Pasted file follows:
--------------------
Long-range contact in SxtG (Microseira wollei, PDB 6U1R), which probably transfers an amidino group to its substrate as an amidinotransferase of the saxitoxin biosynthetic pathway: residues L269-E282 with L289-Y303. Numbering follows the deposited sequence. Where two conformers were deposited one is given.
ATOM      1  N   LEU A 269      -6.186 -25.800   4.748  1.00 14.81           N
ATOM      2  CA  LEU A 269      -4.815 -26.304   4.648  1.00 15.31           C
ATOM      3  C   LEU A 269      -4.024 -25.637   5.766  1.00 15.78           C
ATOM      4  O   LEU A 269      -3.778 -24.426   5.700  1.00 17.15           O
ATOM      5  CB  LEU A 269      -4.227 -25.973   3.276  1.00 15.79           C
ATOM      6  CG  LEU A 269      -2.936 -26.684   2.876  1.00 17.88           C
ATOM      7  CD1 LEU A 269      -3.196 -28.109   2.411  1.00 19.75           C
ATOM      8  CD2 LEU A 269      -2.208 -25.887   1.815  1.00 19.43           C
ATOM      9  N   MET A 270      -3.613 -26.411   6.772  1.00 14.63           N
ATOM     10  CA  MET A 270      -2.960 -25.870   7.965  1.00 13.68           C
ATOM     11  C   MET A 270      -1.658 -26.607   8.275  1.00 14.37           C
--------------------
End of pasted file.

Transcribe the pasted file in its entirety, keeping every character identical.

Long-range contact in SxtG (Microseira wollei, PDB 6U1R), which probably transfers an amidino group to its substrate as an amidinotransferase of the saxitoxin biosynthetic pathway: residues L269-E282 with L289-Y303. Numbering follows the deposited sequence. Where two conformers were deposited one is given.
ATOM      1  N   LEU A 269      -6.186 -25.800   4.748  1.00 14.81           N
ATOM      2  CA  LEU A 269      -4.815 -26.304   4.648  1.00 15.31           C
ATOM      3  C   LEU A 269      -4.024 -25.637   5.766  1.00 15.78           C
ATOM      4  O   LEU A 269      -3.778 -24.426   5.700  1.00 17.15           O
ATOM      5  CB  LEU A 269      -4.227 -25.973   3.276  1.00 15.79           C
ATOM      6  CG  LEU A 269      -2.936 -26.684   2.876  1.00 17.88           C
ATOM      7  CD1 LEU A 269      -3.196 -28.109   2.411  1.00 19.75           C
ATOM      8  CD2 LEU A 269      -2.208 -25.887   1.815  1.00 19.43           C
ATOM      9  N   MET A 270      -3.613 -26.411   6.772  1.00 14.63           N
ATOM     10  CA  MET A 270      -2.960 -25.870   7.965  1.00 13.68           C
ATOM     11  C   MET A 270      -1.658 -26.607   8.275  1.00 14.37           C